Bo McCarver’s housing news clips posted on this blog this week has a story from the AP headlined, “Early morning stampede for hard-to-get vouchers.” It is a sad commentary about the unmet need for affordable housing on the part of people with low-incomes and the way poor people are treated by some public housing authorities.
The Dallas County Housing Authority announced it would accept applications for Housing Choice Vouchers to help poor families pay their rent. It was the first time in years the county has taken applications for the waiting list.
About 5,000 were expected to make application for a relative handful of vouchers becoming available. People who wanted help with their rent began arriving the day before the applications for the waiting list were taken. In the early morning, three hours before the doors opened at the South Dallas stadium, the crowd rushed the doors in a desperate effort to get a low-position on the housing agency’s waiting list.
Video on Dallas television stations shows hundreds suddenly sprinting to the building with a few people pushing to the front. Some suffered minor scrapes and bloodied knees in falls and at least one pregnant woman was reportedly trampled.
This represents, first, poor planning on the part of the housing agency. Proper management and security provisions are essential when people queue up all night to be the first to apply for a limited commodity. Consider what happened with the crowd outside the Wal-Mart store on Black-Friday in 2008
A Wal-Mart worker died early Friday after an “out-of-control” mob of frenzied shoppers smashed through the Long Island store’s front doors and trampled him, police said.
The Black Friday stampede plunged the Valley Stream outlet into chaos, knocking several employees to the ground and sending others scurrying atop vending machines to avoid the horde.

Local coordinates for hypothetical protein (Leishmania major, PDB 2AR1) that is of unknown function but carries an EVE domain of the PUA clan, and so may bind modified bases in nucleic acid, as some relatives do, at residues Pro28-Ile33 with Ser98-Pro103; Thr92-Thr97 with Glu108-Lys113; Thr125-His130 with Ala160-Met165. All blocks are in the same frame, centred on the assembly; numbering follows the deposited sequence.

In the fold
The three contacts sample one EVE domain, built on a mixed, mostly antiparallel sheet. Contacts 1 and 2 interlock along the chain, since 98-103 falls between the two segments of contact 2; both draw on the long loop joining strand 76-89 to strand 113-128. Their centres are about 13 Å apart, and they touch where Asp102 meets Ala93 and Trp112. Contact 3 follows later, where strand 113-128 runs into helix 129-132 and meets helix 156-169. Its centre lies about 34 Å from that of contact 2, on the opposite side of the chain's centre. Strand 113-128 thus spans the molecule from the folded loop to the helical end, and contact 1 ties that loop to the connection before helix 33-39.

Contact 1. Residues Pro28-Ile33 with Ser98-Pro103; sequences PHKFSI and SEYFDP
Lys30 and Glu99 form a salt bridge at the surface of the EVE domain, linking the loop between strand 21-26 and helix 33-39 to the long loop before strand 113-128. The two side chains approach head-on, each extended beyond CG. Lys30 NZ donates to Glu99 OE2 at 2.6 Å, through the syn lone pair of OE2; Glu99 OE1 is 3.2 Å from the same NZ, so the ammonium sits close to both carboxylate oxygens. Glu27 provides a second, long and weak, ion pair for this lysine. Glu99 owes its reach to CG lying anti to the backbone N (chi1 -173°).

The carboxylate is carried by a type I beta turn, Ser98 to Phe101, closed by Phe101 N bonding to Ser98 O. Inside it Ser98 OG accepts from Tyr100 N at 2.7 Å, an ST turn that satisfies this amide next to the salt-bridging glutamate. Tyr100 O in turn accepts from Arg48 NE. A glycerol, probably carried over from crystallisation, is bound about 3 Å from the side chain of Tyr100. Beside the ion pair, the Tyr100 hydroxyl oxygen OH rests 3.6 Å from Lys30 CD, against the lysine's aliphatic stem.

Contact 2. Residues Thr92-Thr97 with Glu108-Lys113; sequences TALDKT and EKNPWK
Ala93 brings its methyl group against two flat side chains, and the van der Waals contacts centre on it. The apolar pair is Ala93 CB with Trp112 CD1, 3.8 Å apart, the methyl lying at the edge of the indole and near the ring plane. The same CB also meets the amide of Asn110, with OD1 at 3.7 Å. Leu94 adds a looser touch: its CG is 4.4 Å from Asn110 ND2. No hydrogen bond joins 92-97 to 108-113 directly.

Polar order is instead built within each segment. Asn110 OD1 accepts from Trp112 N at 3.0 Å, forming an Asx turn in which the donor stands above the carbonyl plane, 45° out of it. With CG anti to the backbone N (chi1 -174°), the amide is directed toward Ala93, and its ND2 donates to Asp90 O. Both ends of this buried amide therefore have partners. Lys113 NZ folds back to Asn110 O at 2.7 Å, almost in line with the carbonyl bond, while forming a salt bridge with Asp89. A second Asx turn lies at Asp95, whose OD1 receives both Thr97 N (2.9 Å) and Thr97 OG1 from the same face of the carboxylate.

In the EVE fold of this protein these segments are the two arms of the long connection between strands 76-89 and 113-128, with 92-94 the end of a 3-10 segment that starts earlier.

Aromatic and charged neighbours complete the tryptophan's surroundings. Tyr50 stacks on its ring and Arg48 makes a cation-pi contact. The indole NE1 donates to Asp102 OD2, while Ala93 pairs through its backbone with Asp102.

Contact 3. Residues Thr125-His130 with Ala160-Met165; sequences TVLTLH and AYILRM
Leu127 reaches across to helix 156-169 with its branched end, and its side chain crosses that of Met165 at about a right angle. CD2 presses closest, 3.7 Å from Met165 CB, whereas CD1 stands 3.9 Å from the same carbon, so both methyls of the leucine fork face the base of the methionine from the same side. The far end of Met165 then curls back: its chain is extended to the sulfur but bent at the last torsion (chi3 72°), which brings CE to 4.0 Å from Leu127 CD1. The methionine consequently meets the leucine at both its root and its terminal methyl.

When the madness ended, 34-year-old Jdimytai Damour was dead and four shoppers, including a woman eight months pregnant, were injured.
Wal-Mart had to develop new policies for crowd control and pay a large settlement to avoid criminal charges for their poor crowd management. I’m not here to excuse people who trampled other people but this situation should have been anticipated and could have been avoided. I’m betting no one does anything to change the Dallas Housing Agency’s practices, however. That is because these were desperate poor people trying to get severely rationed public assistance and there isn’t much sympathy for desperate poor people.
Dallas County should look at the better system for taking names for housing voucher waiting lists in place in Fort Worth. A story about this better approach is also found in this week’s housing news clips.
Instead of making people stand in line for hours or days, in Fort Worth all applications are submitted online and entered into a lottery to determine which applicants get vouchers.
Fort Worth Housing Authority officials hope the new system makes the process more efficient and user-friendly for applicants, who will no longer have to scramble to submit their applications immediately, said Selarstean Mitchell, vice president of assisted housing.
“We want everyone to have an equal chance,” Mitchell said. “We find that with first-come, first-served, people who are not as mobile tend to be at a disadvantage.
All of this begs the question of why a chance for poor people to afford a decent home is such a rare and rationed commodity.